It’s been about a year since Jide unveiled a desktop-friendly version of Android called Remix OS, and in that time the company has run two successful Kickstarter campaigns, launched a tablet and a inexpensive mini desktop, and worked with a number of device makers to load Remix OS on their devices.
Now Jide is taking a step that could get Remix OS onto many more machines. Starting January 12th, you’ll be able to download a version of Remix OS that you can load on a USB flash drive and plug into a computer with an Intel or AMD processor to run Remix OS on your existing hardware. That includes Macs as well as Windows PCs.
Update: Remix OS for PC is now available for download.
But that’s just one part of Jide’s plans for 2016. I caught up with co-founder David Ko at CES, and he gave me a sneak peek at some of the things that are on the way.
Remix OS is based on Google Android and supports just about any app available from the Google Play Store. But the user interface has been heavily tweaked so that Remix OS looks more like Windows than Android.
There’s a taskbar and the app launcher works sort of like a start menu. When you open apps they can run in full screen or in resizable windows that can be moved around the screen. And memory management tweaks prevent apps from pausing or closing and losing your data in the background when you’re multitasking.
Not every Android app works well with keyboard and mouse input, as I discovered when I reviewed the $70 Remix Mini PC. But Remix OS does a better job of making Android feel like a desktop OS than any other software I’ve tried.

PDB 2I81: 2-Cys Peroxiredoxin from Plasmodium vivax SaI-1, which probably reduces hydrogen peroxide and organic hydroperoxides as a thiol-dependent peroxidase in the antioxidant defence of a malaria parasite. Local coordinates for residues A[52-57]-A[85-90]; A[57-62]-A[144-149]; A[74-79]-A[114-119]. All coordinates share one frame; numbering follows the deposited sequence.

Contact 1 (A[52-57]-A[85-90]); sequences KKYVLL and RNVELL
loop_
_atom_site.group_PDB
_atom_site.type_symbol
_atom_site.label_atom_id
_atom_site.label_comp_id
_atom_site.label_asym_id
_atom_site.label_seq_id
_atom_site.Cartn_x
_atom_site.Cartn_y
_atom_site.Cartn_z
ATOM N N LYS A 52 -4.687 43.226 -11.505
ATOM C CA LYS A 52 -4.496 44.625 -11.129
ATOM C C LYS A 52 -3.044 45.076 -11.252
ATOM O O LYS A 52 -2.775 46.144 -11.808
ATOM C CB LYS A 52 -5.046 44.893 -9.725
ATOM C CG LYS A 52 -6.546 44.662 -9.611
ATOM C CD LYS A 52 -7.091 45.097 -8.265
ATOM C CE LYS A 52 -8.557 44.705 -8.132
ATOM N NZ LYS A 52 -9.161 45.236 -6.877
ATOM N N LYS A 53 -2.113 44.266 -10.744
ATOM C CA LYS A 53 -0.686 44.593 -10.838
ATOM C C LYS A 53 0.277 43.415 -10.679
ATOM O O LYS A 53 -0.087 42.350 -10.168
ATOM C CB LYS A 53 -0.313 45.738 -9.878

That shouldn’t be a huge surprise, since Jide was founded by former Google employees and Ko tells me about 20 percent of the company’s developers were hired from Google as well.
Remix OS for PC
The big news this week is Remix OS for PC. Jide partnered with the developers at Android-x86 to make it simple to boot Remix OS on a wide range of computers. Just insert the USB stick, go to you computer’s settings, and boot from the USB drive. You’ll get the best performance if you use a USB 3.0 drive with support for 20MB/s or faster read and write speeds.
You can also install Remix OS to a partition of your hard drive or SSD if you’d like to create a dual boot setup. Jide plans to offer instructions for doing that eventually, but you might have to troubleshoot things on your own a bit: if you’re not comfortable adjusting partitions, proceed with caution. It’s much easier to just erase you existing operating system and install Remix OS… but then you’ll erase all of your data, so make sure to backup important files before trying that.
The software Jide is releasing this month is considered alpha software, so expect it to be a little rough around the edges. The company says it should work on most recent computers. But if you have a third-party graphics card or an unsupported WiFi or Bluetooth card and run into errors, Jide wants to know. Part of the reason for releasing the software is to make it easy for anyone to try. Another is to get feedback that will help improve future versions of Remix OS.